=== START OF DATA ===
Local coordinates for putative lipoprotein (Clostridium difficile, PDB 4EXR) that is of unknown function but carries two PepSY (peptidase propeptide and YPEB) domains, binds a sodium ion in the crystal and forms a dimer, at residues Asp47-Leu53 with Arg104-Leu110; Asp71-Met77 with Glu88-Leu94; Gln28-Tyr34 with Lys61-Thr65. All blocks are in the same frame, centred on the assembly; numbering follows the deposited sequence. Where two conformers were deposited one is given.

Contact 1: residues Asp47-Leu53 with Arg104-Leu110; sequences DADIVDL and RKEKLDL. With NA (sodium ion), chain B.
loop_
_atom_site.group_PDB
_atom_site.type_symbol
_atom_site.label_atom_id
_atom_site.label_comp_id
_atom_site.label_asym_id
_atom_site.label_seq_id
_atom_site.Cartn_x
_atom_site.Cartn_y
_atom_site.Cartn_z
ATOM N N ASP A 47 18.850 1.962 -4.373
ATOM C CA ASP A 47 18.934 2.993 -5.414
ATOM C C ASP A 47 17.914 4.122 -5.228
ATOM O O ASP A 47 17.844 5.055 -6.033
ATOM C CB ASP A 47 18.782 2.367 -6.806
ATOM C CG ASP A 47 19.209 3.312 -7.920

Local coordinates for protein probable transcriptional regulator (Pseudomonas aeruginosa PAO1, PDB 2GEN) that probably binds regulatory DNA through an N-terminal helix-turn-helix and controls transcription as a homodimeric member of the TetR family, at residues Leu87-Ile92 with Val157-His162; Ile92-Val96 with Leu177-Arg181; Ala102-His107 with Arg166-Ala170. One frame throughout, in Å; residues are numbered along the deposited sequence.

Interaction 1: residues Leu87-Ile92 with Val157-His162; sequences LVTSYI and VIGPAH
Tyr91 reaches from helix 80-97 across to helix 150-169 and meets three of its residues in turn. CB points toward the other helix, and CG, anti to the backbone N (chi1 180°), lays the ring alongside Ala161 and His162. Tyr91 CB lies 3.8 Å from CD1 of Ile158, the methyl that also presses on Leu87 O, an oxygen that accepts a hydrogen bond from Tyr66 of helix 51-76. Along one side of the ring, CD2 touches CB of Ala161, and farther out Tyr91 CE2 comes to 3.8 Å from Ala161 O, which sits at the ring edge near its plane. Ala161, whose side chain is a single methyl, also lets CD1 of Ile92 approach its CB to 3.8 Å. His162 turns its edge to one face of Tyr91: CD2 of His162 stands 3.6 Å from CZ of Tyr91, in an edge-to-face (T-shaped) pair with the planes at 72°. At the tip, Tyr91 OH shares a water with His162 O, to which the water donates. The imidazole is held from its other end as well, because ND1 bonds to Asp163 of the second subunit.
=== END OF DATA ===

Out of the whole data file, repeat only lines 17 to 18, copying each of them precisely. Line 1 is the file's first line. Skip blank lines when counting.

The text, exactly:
ATOM C CB ASP A 47 18.782 2.367 -6.806
ATOM C CG ASP A 47 19.209 3.312 -7.920